Golf carts are a way of life for people in The Villages and across Florida where carts are a popular way to get around all year. They can also be dangerous, as a slew of accidents in The Villages alone show the serious and life-threatening injuries that can come in these crashes.
The below guide is provided to help individuals become more knowledgeable about golf carts and to assist with teaching drivers and riders how to stay safe while traveling by golf cart.
Golf Cart Accidents and Injuries in The Villages
More than 18,000 people nationwide are injured each year in golf cart accidents, according to data compiled by the U.S. Consumer Product Safety Commission. Those crashes can cause a variety of injuries, from relatively minor cuts, bumps and bruises, to broken bones, spinal injuries and traumatic brain injuries.
The Villages sees an average of 136 golf cart accidents each year, according to a recent study by local healthcare providers. Those collisions result in an average of 65 hospitalizations and 9 people disabled or killed annually, the study found.
Older residents are more likely to be injured in golf cart accidents in The Villages, according to the data.
- 50 or younger (11%)
- 51-60 (9%)
- 61-70 (28%)
- 71-80 (36%)
- 81 or older (15%)
Notably, only about one accident per year in The Villages actually occurs on a golf course. Crashes happen much more frequently in these locations:
- Public streets (63%)
- Golf cart paths (28%)
- Parking lots or home driveways (8%)
- Golf courses (1%)
- Other (7%)
Golf cart crashes most commonly involve collisions with cars or trucks, the study concluded. These accidents are particularly harmful for people in golf carts, which offer little or no physical protection from oncoming vehicles.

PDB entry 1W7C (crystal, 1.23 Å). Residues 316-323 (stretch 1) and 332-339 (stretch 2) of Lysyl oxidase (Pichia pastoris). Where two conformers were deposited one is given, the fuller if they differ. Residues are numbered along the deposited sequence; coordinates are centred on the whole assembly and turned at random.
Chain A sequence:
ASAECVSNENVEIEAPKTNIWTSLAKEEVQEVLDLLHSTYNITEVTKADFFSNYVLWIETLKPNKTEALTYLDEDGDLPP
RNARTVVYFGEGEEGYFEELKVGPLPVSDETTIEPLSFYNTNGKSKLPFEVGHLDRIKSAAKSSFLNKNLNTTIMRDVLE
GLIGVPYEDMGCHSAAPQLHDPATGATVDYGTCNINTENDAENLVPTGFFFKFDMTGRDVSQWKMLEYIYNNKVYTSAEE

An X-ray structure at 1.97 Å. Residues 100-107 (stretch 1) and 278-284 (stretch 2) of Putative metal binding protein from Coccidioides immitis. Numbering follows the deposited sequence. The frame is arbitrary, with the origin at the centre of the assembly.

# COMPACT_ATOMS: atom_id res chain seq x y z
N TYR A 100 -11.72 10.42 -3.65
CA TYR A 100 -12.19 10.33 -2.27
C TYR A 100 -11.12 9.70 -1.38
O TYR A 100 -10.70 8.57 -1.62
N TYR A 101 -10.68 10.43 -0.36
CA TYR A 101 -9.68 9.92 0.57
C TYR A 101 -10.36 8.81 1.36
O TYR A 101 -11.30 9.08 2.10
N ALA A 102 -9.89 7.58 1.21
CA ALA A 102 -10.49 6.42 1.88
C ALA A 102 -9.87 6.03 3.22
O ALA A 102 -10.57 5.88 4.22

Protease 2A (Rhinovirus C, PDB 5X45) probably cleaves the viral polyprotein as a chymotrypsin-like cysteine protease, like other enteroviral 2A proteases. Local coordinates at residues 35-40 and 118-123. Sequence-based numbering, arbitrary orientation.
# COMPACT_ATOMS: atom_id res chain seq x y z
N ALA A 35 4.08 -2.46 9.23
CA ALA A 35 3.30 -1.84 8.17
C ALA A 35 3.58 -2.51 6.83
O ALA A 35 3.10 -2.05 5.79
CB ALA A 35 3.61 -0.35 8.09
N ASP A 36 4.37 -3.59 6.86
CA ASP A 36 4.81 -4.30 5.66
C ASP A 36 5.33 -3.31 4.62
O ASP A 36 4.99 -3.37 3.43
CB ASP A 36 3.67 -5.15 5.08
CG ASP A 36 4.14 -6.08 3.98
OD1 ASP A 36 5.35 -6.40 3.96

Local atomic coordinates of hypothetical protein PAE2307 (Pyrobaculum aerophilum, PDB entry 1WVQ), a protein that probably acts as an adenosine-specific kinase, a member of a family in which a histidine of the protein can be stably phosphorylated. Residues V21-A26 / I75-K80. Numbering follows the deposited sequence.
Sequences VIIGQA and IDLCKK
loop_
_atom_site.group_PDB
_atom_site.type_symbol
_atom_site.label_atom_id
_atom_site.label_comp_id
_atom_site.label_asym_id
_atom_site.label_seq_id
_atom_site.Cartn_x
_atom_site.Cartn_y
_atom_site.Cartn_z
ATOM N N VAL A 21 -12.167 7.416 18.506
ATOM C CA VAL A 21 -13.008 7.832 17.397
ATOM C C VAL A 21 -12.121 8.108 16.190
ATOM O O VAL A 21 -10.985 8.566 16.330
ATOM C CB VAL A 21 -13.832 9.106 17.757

Common types of golf cart collisions include:
- Car/truck (28%)
- Stationary object (19%)
- Rollover (10%)
- Other golf carts (10%)
- No collision or rollover (4%)
- Bicycle (2%)
- Pedestrian (1%)
- Other/unknown (26%)
Ejections and Seatbelts
One of the biggest risks in a golf cart accident is that drivers and passengers may be ejected from their vehicles. Ejections, which can also happen when a cart stops short or makes a sharp turn, often result in serious and even life-threatening injuries.
More than half (55%) of golf cart ejections in The Villages result in injuries requiring hospitalization, according to the study. Some 15% of ejections cause death or disability, researchers found.
Fortunately, golf cart owners can limit the risk of ejection by equipping their vehicles with working seatbelts. These safety devices keep drivers and passengers in their seats, particularly during rollover accidents in which the vehicle’s canopy and side structure provide some protection.
Many carts come without seatbelts in order to accommodate golfers who frequently get in and out of the vehicles while they’re playing. The vehicles can be easily upgraded to include seatbelts, however, at minimal expense.
Types of Golf Carts